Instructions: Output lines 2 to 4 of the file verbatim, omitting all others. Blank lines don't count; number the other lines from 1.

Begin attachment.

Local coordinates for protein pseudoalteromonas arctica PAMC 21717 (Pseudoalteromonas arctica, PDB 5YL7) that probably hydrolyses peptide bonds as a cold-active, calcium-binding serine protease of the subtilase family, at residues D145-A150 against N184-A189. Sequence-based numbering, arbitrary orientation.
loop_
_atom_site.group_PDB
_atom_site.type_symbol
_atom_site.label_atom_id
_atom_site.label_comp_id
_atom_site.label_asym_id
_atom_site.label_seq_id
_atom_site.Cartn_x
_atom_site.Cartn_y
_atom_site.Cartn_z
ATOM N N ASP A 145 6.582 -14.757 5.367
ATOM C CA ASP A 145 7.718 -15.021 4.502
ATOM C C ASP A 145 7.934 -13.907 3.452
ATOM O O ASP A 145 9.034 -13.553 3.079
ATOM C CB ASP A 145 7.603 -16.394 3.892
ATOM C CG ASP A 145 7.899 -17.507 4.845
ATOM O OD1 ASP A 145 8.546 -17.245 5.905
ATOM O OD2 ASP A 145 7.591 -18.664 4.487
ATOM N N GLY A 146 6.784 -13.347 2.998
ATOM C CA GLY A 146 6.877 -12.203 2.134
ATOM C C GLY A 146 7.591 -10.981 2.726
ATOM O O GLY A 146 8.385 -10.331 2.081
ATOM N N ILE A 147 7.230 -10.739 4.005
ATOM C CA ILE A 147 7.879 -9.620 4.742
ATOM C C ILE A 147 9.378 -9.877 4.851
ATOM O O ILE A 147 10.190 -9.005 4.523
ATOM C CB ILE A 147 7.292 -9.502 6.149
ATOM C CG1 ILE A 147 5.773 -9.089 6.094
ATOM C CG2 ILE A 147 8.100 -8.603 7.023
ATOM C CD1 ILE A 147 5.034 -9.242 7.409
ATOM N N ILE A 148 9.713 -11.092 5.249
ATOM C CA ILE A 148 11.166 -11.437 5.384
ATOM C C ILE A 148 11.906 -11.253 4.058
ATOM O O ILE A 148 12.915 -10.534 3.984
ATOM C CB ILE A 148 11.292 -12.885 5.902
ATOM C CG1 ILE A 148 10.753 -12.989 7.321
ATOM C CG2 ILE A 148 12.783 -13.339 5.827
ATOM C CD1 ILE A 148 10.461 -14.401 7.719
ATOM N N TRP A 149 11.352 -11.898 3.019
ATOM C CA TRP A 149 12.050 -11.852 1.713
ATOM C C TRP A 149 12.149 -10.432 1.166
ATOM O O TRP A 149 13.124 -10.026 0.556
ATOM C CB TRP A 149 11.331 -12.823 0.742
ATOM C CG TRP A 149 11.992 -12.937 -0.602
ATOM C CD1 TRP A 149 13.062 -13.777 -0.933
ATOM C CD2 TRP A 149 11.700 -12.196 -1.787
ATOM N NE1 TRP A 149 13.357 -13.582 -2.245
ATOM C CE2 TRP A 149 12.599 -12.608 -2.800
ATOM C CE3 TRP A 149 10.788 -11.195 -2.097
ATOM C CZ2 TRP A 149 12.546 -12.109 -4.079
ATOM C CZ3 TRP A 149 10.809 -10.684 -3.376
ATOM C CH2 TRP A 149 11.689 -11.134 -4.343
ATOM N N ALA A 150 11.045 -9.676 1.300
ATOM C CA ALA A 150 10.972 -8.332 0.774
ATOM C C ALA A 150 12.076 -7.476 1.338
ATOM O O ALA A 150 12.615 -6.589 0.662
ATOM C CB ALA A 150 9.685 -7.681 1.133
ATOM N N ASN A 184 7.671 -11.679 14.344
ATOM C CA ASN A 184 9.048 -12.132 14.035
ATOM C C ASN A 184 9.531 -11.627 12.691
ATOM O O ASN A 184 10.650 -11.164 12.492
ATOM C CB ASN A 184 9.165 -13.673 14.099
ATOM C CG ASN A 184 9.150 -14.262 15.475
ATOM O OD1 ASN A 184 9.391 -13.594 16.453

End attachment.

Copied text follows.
loop_
_atom_site.group_PDB
_atom_site.type_symbol